The episode does not inspect questions of Zionism or anti-semitism so much as it uses Draper’s reactions to illustrate the ignorance of white executives who see “ethnicity” as little more than a demographic subcategory. It also develops Draper’s adulterous attitude; he cannot conceive of a woman who is attracted to him, and yet is unwilling to be a mistress.
Fooling around behind spouses’ backs is a major motif of these episodes (and, if the fifth season’s “Adultery Is Back” ad campaign is any indication, the whole series). Though that risks pushing the series into soap opera, it amounts to more than utilitarian intrigue. The cheating in Mad Men parallels a society whose stated principles are often at odd with their vices; everybody knows about it, but nobody wants to admit it.

The coming cultural distension of the 1960s underlies the smeared lipstick and bedroom promises, and it takes its toll: Don’s crumbling false identity, the glassy grins of suburb life, and inter-generational tension (if a characters’ parents aren’t a menace, their in-laws are).
It’s not all polarities though; office manager Joan Holloway occupies a kind of ideological middle ground. As she delivers good news to Peggy, she quips, “As they say, ‘The medium is the message’.“ Anachronism notwithstanding — who could “they” be in 1960, four years before the phrase saw widespread publication? — the quotation reveals much about Holloway; one can’t imagine that she would have simply “overheard” that phrase. And even if she did, overheard from whom? We know that outside Sterling-Cooper she has a wide social circle, other affairs, and “parties”; could Joan be a more honest harbinger of counter-culture ideas and ideals than one of Midge Daniels’s lefty artist friends?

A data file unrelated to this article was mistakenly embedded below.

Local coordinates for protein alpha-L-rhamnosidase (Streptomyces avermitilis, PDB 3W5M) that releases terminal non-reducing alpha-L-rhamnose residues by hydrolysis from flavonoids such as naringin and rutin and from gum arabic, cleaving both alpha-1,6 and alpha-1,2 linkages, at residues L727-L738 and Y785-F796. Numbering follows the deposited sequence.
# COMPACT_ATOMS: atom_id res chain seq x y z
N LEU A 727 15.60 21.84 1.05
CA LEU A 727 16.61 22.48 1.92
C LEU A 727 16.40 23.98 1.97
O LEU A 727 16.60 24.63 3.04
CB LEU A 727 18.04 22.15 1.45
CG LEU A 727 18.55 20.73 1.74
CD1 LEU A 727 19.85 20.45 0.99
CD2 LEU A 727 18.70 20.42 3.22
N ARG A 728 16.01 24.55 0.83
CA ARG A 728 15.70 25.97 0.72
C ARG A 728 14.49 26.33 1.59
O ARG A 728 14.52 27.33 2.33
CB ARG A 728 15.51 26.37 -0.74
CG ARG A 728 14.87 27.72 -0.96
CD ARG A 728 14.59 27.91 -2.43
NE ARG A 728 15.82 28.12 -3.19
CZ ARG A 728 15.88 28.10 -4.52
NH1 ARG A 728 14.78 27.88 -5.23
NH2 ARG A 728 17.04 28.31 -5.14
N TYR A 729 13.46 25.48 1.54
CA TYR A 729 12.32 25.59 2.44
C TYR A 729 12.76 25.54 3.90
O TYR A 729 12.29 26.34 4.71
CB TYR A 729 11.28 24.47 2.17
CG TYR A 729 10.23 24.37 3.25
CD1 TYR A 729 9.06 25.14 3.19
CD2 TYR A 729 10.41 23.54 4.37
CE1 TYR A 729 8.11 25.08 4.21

Granted, Joan seems to enjoy the office’s (sometimes literal) skirt-chasing, and her sex appeal makes it relatively easy for her to control her lifestyle. In that light, the McLuhan quote may not only be her motto, but the Mad Men mantra: conventional wisdom holds that ratings and advertisements alone decide whether a series lives or dies, but Mad Men is basic cable, and the ad intake of an entire season ($2–3 million) is not enough to cover the budget of a single episode.
Instead, Mad Men survives on a complex combination of cable carriage fees, brand tie-ins, and licensing fees for internet streaming and international broadcast. A Banana Republic clothing line bears the series’s name, and the style and swagger of its stars is widely revered by those who seek or have an upper-class lifestyle. One could criticize Mad Men as being too slick, too unwilling to take big creative risks, but such criticism mistakes style for creativity, and the inflections of classical composition and sound in the series speak for themselves — albeit more quietly than, say, a fish-eye POV.
Mad Men’s superficial prettiness is not merely an ironic counterpoint to its drama. The series is allegorical, not satirical, and its glamour exists not to refute itself but to affirm itself. It is detailed and subtle and skewers the facade of the upper class, but it is also unabashedly ravishing and sensuous. Culture and advertising interface constantly; they are inextricable. The dialectical dance of this self-contradiction gives the show its greatest intellectual depth thus far, and its balance and sober development will be key to the success of rest of the series.